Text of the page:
WASHINGTON — President Bush won a second term from a divided and anxious nation, his promise of steady, strong wartime leadership trumping John Kerry’s fresh-start approach to Iraq and joblessness. After a long, tense night of vote counting, the Democrat called Bush to concede Ohio and the presidency, The Associated Press learned.
Nothing was settled or conceded in the first light of day, but Kerry faced a daunting task trying to deny Bush an electoral majority that was almost within reach. The Democrat’s campaign planned a statement by midday, advisers said.
”We are convinced that President Bush has won re-election,” said White House chief of staff Andy Card. But that conviction did not sway Democrats, who insisted Kerry was still in contention for Ohio’s decisive cache of 20 electoral votes.
Bush himself planned to declare victory before long. Republican Party Chairman Marc Racicot said the president put it off temporarily as a courtesy to Kerry, ”to allow the opportunity to look at the situation in the cold hard light of day.”
Before both sides retired for an hour or two of sleep, one top Kerry adviser said the Democrat’s chances of winning Ohio, and with it the White House, were difficult at best. Advisers planned one last look for uncounted ballots that might close the gap before meeting with the candidate Wednesday to determine whether he should concede or fight on.
Kerry’s braintrust met first thing today and planned at least one other session before taking their recommendation to the senator, said several officials involved in the deliberations.
”We will fight for every vote,” John Edwards, Kerry’s running mate, told supporters in Boston in the wee hours today. ”We’ve waited four years for this victory. We can wait one more night.”
Continuity was the result elsewhere in government, with the GOP padding its Senate majority — knocking out Democratic leader Sen. Tom Daschle of South Dakota in the process — and easily hanging on to the House. That will be the state of play on Capitol Hill for the next two years, with the chance of a Supreme Court nomination fight looming along with legislative battles.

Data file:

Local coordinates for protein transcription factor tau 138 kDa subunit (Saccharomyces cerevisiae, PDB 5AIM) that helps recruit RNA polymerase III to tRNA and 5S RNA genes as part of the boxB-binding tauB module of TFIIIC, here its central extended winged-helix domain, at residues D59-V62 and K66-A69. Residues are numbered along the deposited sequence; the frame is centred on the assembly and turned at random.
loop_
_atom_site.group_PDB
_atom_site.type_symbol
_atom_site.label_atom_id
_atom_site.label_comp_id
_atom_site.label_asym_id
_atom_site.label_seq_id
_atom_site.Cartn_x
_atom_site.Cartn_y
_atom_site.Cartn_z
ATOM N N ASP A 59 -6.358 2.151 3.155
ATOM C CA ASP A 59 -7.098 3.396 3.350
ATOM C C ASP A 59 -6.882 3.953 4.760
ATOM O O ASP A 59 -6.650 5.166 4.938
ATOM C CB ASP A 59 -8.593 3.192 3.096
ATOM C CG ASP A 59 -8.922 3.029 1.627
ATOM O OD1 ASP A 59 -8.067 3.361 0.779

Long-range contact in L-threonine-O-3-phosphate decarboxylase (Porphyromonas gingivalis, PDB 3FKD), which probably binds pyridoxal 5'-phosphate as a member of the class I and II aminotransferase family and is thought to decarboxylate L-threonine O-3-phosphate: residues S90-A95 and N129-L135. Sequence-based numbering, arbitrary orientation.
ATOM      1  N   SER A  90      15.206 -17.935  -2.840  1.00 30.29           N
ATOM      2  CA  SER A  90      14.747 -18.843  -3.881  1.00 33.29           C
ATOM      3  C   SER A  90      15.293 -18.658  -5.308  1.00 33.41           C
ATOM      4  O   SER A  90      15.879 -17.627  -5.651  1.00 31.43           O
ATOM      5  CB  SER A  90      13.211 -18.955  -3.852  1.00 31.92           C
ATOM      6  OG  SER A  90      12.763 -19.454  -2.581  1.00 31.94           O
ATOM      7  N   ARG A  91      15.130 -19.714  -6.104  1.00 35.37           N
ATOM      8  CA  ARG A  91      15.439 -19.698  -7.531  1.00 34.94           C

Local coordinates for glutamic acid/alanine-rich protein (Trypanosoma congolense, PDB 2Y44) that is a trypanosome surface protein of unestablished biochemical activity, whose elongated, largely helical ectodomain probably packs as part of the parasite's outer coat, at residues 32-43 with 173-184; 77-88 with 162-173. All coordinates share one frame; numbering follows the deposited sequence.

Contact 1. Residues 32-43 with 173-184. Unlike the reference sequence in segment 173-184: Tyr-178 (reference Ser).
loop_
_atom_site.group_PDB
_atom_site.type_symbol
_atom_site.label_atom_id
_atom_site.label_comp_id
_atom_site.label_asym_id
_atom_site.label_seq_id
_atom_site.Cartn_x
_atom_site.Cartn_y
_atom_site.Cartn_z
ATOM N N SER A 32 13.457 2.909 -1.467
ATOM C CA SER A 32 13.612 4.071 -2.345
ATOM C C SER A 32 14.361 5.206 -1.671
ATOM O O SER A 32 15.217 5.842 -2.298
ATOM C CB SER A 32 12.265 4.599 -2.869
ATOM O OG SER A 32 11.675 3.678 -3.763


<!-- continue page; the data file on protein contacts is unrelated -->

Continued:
Glitches galore cropped up in overwhelmed polling places as Americans voted in high numbers, fired up by unprecedented registration drives, the excruciatingly close contest and the sense that these were unusually consequential times.
”The mood of the voter in this election is different than any election I’ve ever seen,” said Sangamon County, Ill., clerk Joseph Aiello. ”There’s more passion. They seem to be very emotional. They’re asking lots of questions, double-checking things.”
Republicans flocked to the morning talk shows to promote a sense of inevitability about a Bush victory. Racicot, on NBC’s ”Today” show, said it was ”almost mathematically impossible” for Kerry to overcome Bush’s lead in Ohio.
The country exposed its rifts on matters of great import in Tuesday’s voting. Exit polls found the electorate split down the middle or very close to it on whether the nation is moving in the right direction, on what to do in Iraq, on whom they trust with their security.